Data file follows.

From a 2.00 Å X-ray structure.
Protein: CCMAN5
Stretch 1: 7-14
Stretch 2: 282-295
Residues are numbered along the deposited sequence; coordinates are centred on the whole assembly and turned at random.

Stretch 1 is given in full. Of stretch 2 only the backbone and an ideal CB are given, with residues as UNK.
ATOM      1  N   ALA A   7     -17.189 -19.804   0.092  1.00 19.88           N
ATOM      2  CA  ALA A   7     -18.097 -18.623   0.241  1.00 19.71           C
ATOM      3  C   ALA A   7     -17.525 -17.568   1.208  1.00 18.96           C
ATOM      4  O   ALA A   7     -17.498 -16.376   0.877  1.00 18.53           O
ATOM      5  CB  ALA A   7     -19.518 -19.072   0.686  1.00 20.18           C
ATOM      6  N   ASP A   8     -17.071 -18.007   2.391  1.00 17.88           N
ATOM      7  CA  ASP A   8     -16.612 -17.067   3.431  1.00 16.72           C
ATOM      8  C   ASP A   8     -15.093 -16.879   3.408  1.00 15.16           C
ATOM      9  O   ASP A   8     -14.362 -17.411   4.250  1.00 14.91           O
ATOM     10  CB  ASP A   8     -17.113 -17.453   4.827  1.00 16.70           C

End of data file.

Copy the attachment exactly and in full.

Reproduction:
From a 2.00 Å X-ray structure.
Protein: CCMAN5
Stretch 1: 7-14
Stretch 2: 282-295
Residues are numbered along the deposited sequence; coordinates are centred on the whole assembly and turned at random.

Stretch 1 is given in full. Of stretch 2 only the backbone and an ideal CB are given, with residues as UNK.
ATOM      1  N   ALA A   7     -17.189 -19.804   0.092  1.00 19.88           N
ATOM      2  CA  ALA A   7     -18.097 -18.623   0.241  1.00 19.71           C
ATOM      3  C   ALA A   7     -17.525 -17.568   1.208  1.00 18.96           C
ATOM      4  O   ALA A   7     -17.498 -16.376   0.877  1.00 18.53           O
ATOM      5  CB  ALA A   7     -19.518 -19.072   0.686  1.00 20.18           C
ATOM      6  N   ASP A   8     -17.071 -18.007   2.391  1.00 17.88           N
ATOM      7  CA  ASP A   8     -16.612 -17.067   3.431  1.00 16.72           C
ATOM      8  C   ASP A   8     -15.093 -16.879   3.408  1.00 15.16           C
ATOM      9  O   ASP A   8     -14.362 -17.411   4.250  1.00 14.91           O
ATOM     10  CB  ASP A   8     -17.113 -17.453   4.827  1.00 16.70           C